A large number (65%) and (47%) of the Bashkir population still lives in the Argayash and Kunashak regions. And yet, the total percentage of Bashkirs living there is really small if compared to the total percentage of the population of the Chelyabinsk – only 4.81% (2010).
The territory of Bashkortostan includes a big chunk of the Chelyabinsk region consisting of the Ashinsky, Katav-Ivanovsky, Satkinsky districts, the Ust-Katavsky urban district and the Closed Administrative Territorial Formation Trekhgorny. The total population of these administrative entities is approximately 220 thousand people, of which a little more than 5% are Bashkir.
At the same time, from the side of Bashkortostan, the Beloretsky and Uchalinsky districts enter the territory of the Chelyabinsk region in a sharp wedge, not reaching Chelyabinsk a little. On the other side the Chelyabinsk lands cover the Salavatsky, Kiginsky and Belokataysky districts.
Bashkir politicians have repeatedly expressed their disagreement with the fact that the districts once belonging to the Bashkir ASSR, Argayashsky and Kunashaksky districts, were transferred to the Chelyabinsk region, and such discontent still exists both among the Bashkirs of Bashkortostan and among the Bashkirs of the Chelyabinsk region. Therefore, it will be necessary to reach agreements with the authorities of the region on guaranteeing the interests of the local Bashkir population, or else (or along with this) a program of their voluntary repatriation to Bashkortostan.
The Ural region is very vast and rich. All of the currently existing regions in it can either stand as separate republics or unite into one large Ural Republic. With the unification of the Sverdlovsk, Chelyabinsk and Kurgan regions into one state entity, the potential of such Ural Republic can increase many times over. It will be an economically powerful republic, with a territory of 353,126 square kilometers (the territory of a large European country) with a population of 8.5 million people.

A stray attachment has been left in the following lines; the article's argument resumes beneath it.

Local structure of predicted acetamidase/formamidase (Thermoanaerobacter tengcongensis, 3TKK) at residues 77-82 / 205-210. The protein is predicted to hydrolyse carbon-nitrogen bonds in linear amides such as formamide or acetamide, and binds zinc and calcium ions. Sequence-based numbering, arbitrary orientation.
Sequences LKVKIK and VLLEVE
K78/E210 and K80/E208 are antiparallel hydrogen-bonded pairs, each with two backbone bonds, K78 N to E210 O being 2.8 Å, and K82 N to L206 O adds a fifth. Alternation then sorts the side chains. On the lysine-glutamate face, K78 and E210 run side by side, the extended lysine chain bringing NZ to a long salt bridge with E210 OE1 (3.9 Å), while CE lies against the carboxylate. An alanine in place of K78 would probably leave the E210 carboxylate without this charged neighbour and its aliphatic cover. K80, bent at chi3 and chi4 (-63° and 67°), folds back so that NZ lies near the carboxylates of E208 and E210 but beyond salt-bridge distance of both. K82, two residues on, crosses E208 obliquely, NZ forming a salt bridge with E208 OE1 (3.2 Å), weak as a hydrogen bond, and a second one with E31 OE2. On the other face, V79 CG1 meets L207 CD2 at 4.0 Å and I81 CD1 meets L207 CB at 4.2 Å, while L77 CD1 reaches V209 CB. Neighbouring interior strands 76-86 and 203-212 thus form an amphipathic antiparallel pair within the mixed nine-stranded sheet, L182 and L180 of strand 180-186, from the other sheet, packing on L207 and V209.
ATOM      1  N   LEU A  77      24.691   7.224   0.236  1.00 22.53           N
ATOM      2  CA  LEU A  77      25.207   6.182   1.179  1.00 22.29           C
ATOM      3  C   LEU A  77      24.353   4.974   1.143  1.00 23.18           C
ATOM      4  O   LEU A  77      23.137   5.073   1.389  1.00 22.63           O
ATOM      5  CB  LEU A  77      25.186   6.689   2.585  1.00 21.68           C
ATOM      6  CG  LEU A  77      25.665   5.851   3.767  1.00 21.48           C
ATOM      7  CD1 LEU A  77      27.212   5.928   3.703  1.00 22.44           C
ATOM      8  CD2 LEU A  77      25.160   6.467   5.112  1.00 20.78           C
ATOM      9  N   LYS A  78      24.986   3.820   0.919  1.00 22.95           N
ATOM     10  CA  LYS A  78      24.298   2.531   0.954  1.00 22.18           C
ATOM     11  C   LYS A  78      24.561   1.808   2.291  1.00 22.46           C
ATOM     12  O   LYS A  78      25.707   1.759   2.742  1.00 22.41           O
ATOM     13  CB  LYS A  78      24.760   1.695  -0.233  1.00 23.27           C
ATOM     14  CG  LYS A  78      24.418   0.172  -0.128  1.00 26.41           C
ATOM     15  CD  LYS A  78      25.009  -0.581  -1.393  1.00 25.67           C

In the south and southwest, the Republic of Bashkortostan borders the Orenburg region. The territory is 123,702 sq km, with a population of 1,921,908 people. The capital is the city of Orenburg.
The lands of the Orenburg region were previously a part of the lands of Historical Bashkortostan, the indigenous population of which were Bashkirs and partly Kazakhs. The Bashkir clans bordered on kindred Kazakh clans, maintained trade and cultural relations, became related to each other, and united in difficult times. Over time, the Russian empire colonized these lands, building a chain of fortresses and thereby separating the Bashkirs from the Kazakhs. It was because of the construction of Orenburg (now it is the city of Orsk) that the largest Bashkir uprising broke out in 1735, which lasted until 1740. At the beginning of the 20th century, the territory of the Orenburg region belonged to various territorial entities several times. From 1920 to 1925, the modern city of Orenburg was the capital of the Kirghiz ASSR, which later became known as the Kazak ASSR. The Kazakhs still consider the city of Orenburg their city and have their own views on it. Only in 1934 the Orenburg region became its current shape. Today, 46,696 Bashkirs, more than 120,000 Kazakhs and more than 150,000 Tatars live in the Orenburg region.